A hematologist at NYU Langone Health’s Perlmutter Cancer Center, Mohammad Maher Abdul Hay, MD, treats people with leukemia. His research focuses on creating more effective targeted novel therapies for patients with myeloid malignancies and, ultimately, obtaining regulatory approval for these agents. Dr. Abdul Hay, an associate professor in the Department of Medicine at NYU Grossman School of Medicine, also directs Perlmutter Cancer Center’s Clinical Leukemia Program, where he oversees the care of people with both chronic and acute leukemia as well as early-phase clinical trials. The trials—designed primarily for people with acute myeloid leukemia (AML), acute lymphoblastic leukemia (ALL), and myelodysplastic syndromes (MDS)—range from studies of potential first-line treatments to therapies for refractory and relapsed disease.
He discusses innovative clinical trials for leukemia, advances in treatment for older people with leukemia, and more.
You conduct your own clinical trials as well as oversee clinical trials for the Clinical Leukemia Program. What trials do you find to be particularly exciting?
In leukemia, and in AML in particular, when patients relapse or they are refractory to conventional standard of care treatment, they have poor outcomes and very limited options. In these cases, clinical trials for targeted therapy are really the future.
One of the most common mutations in AML is called the FLT3 mutation, which is found in 30 percent of all AML cases. We have some targeted therapies for FLT3, but if people don’t respond, the outcomes can be horrible. We have a trial using a new technology called BITE, which stands for bi-specific T-cell engager. This technology, which is considered “off-the-shelf,” takes T cells from the patient, which are good white blood cells, to attack the leukemic cells that express FLT3. I think it is very exciting that we have BITE studies now for people with AML because BITE first showed efficacy in ALL, and it is now approved for use in these patients.
We also have a trial for a targeted therapy against two other mutations in AML, NPM and KMT2A. NPM is associated with about 20 percent of all cases of AML. KMT2A, which is an abnormality on chromosome 11 called the 11q23 rearrangement or translocation, is a predictor of poor outcomes in patients. We have a targeted therapy for both NPM and KMT2A, an inhibitor of the menin protein in pill form, that can differentiate the white blood cells and eradicate the leukemia. This is exciting because people with these mutations do worse when they relapse, and they have very limited options. And now we have a targeted therapy, a pill, that can fix this problem.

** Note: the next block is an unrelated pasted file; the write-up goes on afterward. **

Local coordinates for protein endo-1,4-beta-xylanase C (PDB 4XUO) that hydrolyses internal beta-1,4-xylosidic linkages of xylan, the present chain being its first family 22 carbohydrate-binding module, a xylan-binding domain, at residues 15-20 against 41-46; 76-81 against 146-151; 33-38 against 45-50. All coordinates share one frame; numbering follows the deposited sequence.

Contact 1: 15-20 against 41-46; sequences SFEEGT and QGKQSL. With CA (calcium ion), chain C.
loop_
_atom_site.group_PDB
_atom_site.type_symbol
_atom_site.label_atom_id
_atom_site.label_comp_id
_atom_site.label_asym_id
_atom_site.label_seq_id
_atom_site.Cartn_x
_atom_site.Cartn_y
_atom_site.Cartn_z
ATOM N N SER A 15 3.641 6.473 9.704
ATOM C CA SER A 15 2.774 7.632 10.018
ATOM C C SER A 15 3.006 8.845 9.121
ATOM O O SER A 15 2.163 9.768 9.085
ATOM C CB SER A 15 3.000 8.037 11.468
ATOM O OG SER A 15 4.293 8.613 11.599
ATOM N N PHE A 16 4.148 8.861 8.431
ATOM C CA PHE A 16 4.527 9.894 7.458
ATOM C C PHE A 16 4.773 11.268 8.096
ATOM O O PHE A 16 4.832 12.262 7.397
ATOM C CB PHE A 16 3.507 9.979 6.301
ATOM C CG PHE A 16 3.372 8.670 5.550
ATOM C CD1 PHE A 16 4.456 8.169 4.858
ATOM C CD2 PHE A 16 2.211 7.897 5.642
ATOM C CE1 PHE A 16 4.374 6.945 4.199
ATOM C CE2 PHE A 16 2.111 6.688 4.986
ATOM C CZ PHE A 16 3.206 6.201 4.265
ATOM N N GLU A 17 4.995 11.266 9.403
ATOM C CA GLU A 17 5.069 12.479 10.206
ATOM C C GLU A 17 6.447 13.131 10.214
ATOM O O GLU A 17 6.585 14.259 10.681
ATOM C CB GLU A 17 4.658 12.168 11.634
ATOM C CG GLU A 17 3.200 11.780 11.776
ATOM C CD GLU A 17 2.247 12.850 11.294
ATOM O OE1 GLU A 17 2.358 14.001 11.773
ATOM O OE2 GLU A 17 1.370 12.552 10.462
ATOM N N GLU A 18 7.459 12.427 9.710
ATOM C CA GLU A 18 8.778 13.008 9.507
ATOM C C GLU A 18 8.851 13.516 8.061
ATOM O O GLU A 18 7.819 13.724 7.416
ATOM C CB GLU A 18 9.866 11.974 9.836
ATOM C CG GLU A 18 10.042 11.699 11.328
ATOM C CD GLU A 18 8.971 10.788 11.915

For MDS, the only approved upfront therapy for intermediate- to high-risk patients is a hypomethylating agent, either azacitidine or decitabine, which inhibits an enzyme called DNA methyltransferase and prevents cancer cells in the bone marrow from growing and dividing. As an addition to using a hypomethylating agent, which is the standard of care, we can use an inhibitor of the TIM-3 receptor as an immunotherapy, and we are seeing much better results than by using a hypomethylating agent by itself.
For refractory and relapsed patients, we have a very interesting study that uses kidney embryonic stem cells that have been manufactured and manipulated to be able to target the Wilms’ tumor-1 (WT1) protein, which is expressed about 95 percent of the time on leukemic blast cells. These progenitor cells are targeting WT1 directly and the blast cells indirectly. This is another off-the-shelf treatment. It is given as one infusion every four weeks and looks promising.
For a long time MDS as a disease has been orphaned because there has been so much attention on developing therapies for AML. I think now, since we have seen the approval of novel therapies for AML, the focus is shifting. It’s an exciting time for MDS.
What changes have you seen in the treatment of leukemias since you have been treating people with these conditions?
If you go back just five years ago, there were very few treatment options. Now we have targeted therapies. We have inhibitors of the IDH1 and IDH2 gene mutations, which help drive leukemia. We have the FLT3 inhibitors that I mentioned earlier. We also have venetoclax, which I think revolutionized our ability to treat people because it is not as toxic as high-intensity chemotherapy. Venetoclax is a BCL-2 inhibitor, and you can combine it with a hypomethylating agent to treat patients with AML.
I think the main breakthrough that happened in AML was understanding the disease better, understanding what drives the disease and targeting that driver and not just giving chemotherapy.